For a winning lunch, make tracks to KANU, one of the newest, coolest fine dining spots in town. The restaurant, formerly known as Governors, is now run by Lance Seeto. A chef and an entrepreneur, Seeto hails from Papua New Guinea and on a visit to Fiji, fell in love with the country. His fusion menu is a contemporary interpretation of Fijian flavours that showcase unique native ingredients, with nods to various international cuisines. 

(Photo/ Mike Yardley)

The farm to table philosophy runs strong with ingredients sourced from organic local producers and farmers. For lunch, I noshed on Thai Drunken Spaghetti, a spicy marinara of prawns, fish, octopus, clams, basil, oyster sauce, chilli and lemon. Prising open some room for dessert, I sweetly surrendered to Kanu’s Ice cream Pie, consisting of coconut ice cream, biscuit base, chocolate fudge and fruit compote. 

The setting is a colonial style bungalow that was once home to Ratu Sir Lala Sukuna, the statesman credited with paving the way to Fiji’s self-government. As a revered Fijian chief, decorated war hero and statesman, the restaurant walls are lavishly festooned with historic photographs of Fiji’s rulers and royal visitors, vintage tourism posters and South Pacific memorabilia. I absolutely loved it. 

Strolling down Victoria Parade, the vast green oasis of Albert Park arguably embodies the spirit of Suva. On a sultry Saturday afternoon, the grandstand was packed to the rafters as locals flocked to watch the free big-screen TV coverage of Fijian Drua taking on the Chiefs in Lautoka, while youngsters played touch on the field, dreaming of being a future national star. Rugby is unquestionably Fiji’s unofficial religion, and the national team regularly trains at this gorgeous park, flanked on one side by Parliament House.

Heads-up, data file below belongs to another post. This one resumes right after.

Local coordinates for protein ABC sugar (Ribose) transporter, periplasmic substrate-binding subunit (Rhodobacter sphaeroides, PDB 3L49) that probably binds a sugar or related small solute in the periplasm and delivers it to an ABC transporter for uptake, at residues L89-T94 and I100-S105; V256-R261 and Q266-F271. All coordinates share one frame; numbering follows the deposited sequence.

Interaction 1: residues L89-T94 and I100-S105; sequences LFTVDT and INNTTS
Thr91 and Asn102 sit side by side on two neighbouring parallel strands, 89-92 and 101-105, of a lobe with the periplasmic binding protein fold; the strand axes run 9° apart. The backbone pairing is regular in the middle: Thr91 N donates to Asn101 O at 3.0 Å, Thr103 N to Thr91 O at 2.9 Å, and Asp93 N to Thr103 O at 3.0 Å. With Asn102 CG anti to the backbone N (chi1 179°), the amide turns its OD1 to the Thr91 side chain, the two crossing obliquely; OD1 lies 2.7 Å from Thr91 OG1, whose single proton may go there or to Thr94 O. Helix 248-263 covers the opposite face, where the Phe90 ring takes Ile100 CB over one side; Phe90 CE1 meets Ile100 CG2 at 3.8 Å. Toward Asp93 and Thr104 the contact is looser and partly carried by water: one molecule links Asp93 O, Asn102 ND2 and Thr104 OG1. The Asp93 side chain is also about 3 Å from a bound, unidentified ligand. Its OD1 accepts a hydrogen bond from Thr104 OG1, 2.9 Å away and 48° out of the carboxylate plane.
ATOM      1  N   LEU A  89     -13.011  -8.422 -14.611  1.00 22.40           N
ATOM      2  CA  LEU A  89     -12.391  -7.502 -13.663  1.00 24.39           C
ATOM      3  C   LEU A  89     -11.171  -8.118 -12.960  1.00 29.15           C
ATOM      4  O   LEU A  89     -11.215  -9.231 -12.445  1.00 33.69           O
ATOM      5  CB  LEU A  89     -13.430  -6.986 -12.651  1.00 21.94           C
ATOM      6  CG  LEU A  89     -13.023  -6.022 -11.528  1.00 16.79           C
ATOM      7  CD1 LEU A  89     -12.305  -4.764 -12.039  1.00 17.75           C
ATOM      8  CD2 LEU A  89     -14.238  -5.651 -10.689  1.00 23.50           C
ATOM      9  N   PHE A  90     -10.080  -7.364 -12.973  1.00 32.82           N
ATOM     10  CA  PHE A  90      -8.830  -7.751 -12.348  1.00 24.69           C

View across to Parliament and Albert Park (Photo / Mike Yardley)

As the sun slumps on the horizon, bathing the grounds in a golden light, hordes of locals meet up at day’s end to kick the ball around, with unbridled passion. It’s about as Fiji as it gets. Steeped in history, this is actually hallowed turf because it’s where Charles Kingsford Smith touched down, as part of his epic Trans-Pacific crossing from California to Australia, in 1928. He was the first aviator to cross the Pacific, flying in his little Fokker monoplane, the Southern Cross. 

The longest leg of the flight was the 34-hour trip from Honolulu to Fiji – the longest ocean flight ever attempted. Albert Park, with its hill at one end and the Grand Pacific Hotel at the other, was made into a makeshift landing strip for his arrival. Trees were still being cleared just hours before he landed. Kingsford Smith addressed a throng of 10,000 people from the hotel balcony, a public holiday was proclaimed, and the aviators attended a celebratory ball held in their honour at the hotel. After departing Fiji, they arrived at Eagle Farm Aerodrome, Brisbane as international heroes.